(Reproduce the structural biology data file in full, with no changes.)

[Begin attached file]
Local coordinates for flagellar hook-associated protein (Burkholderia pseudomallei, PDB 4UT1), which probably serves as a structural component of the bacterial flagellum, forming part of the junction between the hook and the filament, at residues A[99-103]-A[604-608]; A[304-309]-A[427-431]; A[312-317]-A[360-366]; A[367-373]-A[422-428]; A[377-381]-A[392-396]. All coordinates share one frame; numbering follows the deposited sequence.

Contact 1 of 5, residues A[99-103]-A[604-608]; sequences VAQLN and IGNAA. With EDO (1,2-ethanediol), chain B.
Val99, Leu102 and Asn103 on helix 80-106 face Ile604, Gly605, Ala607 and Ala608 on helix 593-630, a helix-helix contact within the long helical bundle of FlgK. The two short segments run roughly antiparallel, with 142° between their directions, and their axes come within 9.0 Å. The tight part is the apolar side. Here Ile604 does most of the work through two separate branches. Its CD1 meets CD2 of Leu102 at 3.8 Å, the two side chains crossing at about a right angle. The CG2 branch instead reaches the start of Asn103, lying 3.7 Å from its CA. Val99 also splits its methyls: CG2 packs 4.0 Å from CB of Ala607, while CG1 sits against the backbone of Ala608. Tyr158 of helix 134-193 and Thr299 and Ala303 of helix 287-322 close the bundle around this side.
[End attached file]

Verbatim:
Local coordinates for flagellar hook-associated protein (Burkholderia pseudomallei, PDB 4UT1), which probably serves as a structural component of the bacterial flagellum, forming part of the junction between the hook and the filament, at residues A[99-103]-A[604-608]; A[304-309]-A[427-431]; A[312-317]-A[360-366]; A[367-373]-A[422-428]; A[377-381]-A[392-396]. All coordinates share one frame; numbering follows the deposited sequence.

Contact 1 of 5, residues A[99-103]-A[604-608]; sequences VAQLN and IGNAA. With EDO (1,2-ethanediol), chain B.
Val99, Leu102 and Asn103 on helix 80-106 face Ile604, Gly605, Ala607 and Ala608 on helix 593-630, a helix-helix contact within the long helical bundle of FlgK. The two short segments run roughly antiparallel, with 142° between their directions, and their axes come within 9.0 Å. The tight part is the apolar side. Here Ile604 does most of the work through two separate branches. Its CD1 meets CD2 of Leu102 at 3.8 Å, the two side chains crossing at about a right angle. The CG2 branch instead reaches the start of Asn103, lying 3.7 Å from its CA. Val99 also splits its methyls: CG2 packs 4.0 Å from CB of Ala607, while CG1 sits against the backbone of Ala608. Tyr158 of helix 134-193 and Thr299 and Ala303 of helix 287-322 close the bundle around this side.